Editor’s Note: COVID rules eased; notes on a retraction

We retracted a story — here’s why. Also: NYU’s reopening, @nyuaffirmations, “Euphoria.”

Alex Tey, Editor-in-Chief


Editor's Note

February 5, 2022
Editor’s Note is a weekly newsletter from WSN’s Editor-in-Chief that brings you the week’s top stories — and the stories behind the stories.
Hi everyone!

Welcome back to another edition of Editor’s Note.

This newsletter has been sort of a promise to its readers that we would let you in on some of the decisions that happen behind the scenes. Earlier this week we made one of those decisions, and I think it’s worth recounting our process to you.

First, though, here are the week’s top stories.

This week's news

NYU began easing its COVID-19 restrictions on Friday. On Monday, NYU students will be able to eat in dining halls, meet in person, work out in gyms, visit each other’s dorms and more. Students will be expected to attend class in person. The university’s COVID positivity rate has fallen from the omicron spike to less than a percent above fall 2021 levels.

Angela Davis discussed Black global consciousness at a virtual event hosted by NYU Abu Dhabi to kick off NYU’s Black History Month and MLK Week events. Keep scrolling to read more about this article.

A Feb. 1 rally in Lower Manhattan protested against anti-Asian hate one year after an 84-year-old Thai American was killed in San Francisco and two weeks after Michelle Go was killed at the Times Square subway station. Go’s death and other subway crimes are worrying some NYU students.

Arts and culture

No one loves to hate NYU like NYU students. Joyce Li spoke with the three anonymous admins behind my personal favorite NYU meme page, NYU Affirmations.

Alex Tran celebrated a bittersweet Lunar New Year.

Mitski’s new album, “Laurel Hell,” is her first in four years and ends a two-year hiatus. I wrote about how the album is both dark and danceable.

“At the intersection of Phoebe Bridgers and Japanese Breakfast is 25-year-old Samia Finnerty,” Lorena Campes writes in her review of Samia’s East Village concert.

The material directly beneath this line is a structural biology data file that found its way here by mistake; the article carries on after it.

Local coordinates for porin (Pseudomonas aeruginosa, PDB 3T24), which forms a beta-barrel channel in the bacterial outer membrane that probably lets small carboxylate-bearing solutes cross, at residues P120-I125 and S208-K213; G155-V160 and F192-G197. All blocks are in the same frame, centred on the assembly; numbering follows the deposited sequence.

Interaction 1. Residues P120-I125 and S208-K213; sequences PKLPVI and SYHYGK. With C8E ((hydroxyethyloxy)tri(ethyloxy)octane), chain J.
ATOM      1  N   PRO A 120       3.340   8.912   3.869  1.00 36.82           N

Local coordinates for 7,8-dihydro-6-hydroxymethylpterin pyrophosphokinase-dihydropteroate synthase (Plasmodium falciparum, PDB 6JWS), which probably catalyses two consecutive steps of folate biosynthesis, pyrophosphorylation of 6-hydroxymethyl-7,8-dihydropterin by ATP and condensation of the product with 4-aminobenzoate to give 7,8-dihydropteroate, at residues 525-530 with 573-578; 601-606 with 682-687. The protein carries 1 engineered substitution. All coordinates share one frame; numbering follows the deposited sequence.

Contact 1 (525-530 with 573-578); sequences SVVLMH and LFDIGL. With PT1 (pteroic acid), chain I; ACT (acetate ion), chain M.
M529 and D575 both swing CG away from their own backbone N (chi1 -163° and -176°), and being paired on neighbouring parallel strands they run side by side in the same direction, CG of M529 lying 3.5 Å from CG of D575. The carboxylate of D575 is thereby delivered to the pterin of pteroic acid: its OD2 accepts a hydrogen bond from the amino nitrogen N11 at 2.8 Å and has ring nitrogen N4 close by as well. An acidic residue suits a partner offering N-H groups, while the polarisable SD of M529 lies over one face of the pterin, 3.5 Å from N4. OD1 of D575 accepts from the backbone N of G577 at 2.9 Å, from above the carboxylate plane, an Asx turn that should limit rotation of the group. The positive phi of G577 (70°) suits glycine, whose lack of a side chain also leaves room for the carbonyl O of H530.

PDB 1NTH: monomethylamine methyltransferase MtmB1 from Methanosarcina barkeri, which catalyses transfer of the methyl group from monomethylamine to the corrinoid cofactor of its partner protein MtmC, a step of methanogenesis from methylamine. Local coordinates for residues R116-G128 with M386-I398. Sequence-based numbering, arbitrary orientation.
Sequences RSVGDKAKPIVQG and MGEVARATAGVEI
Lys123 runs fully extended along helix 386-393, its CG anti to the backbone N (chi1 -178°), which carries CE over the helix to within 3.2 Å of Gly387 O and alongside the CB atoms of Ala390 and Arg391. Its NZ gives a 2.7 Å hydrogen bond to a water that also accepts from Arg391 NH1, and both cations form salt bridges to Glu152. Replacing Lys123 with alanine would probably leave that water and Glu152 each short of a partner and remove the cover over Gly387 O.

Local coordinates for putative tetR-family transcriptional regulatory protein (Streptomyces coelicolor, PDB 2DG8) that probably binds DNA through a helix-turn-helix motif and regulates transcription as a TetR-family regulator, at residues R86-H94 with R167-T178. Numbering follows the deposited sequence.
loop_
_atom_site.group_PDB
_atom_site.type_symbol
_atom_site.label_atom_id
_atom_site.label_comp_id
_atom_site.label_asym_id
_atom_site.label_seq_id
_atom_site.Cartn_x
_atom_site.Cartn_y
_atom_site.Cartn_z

WSN columns

Listen to This reviewed a posthumous XXXTENTACION release and new tracks from Rex Orange County, Wallows and more.

The Soapbox recapped killings of Mexican journalists, militia attacks in Congo and the death of ISIS’s leader during a U.S. raid.

Monday’s edition of the Daybook will feature the New York Philharmonic’s Lunar New Year concert (Tuesday, 7:30 p.m.) and an exhibit at The National Jazz Museum inspired by Pixar’s “Soul” (opens Thursday). Check your inbox on Monday morning for more things to do in the coming week.

Chief Justice John Roberts has long asserted the political independence of the Supreme Court. With Justice Stephen Breyer set to retire, “it’s time for the chief justice to prove that he means it,” this week’s house editorial argues. (On Thursday, Politico’s John Harris joined us in calling for Roberts to step down.)

Reopening the campus was the right call, Alexandra Cohen writes.

A letter to the editor from a former NYU English Language Institute student mourns the “tragic” loss of the ELI.

Srishti Bungle criticizes the representation of marginalized people in “Euphoria.” Sade Collier addresses fat representation specifically. (If you’re like me and don’t watch the show but want to keep up because “Euphoria” is all anyone posts about anymore, Shreya Wankhade recapped episodes three and four for our Arts desk.)
Behind the scenes of our retraction process

What happened?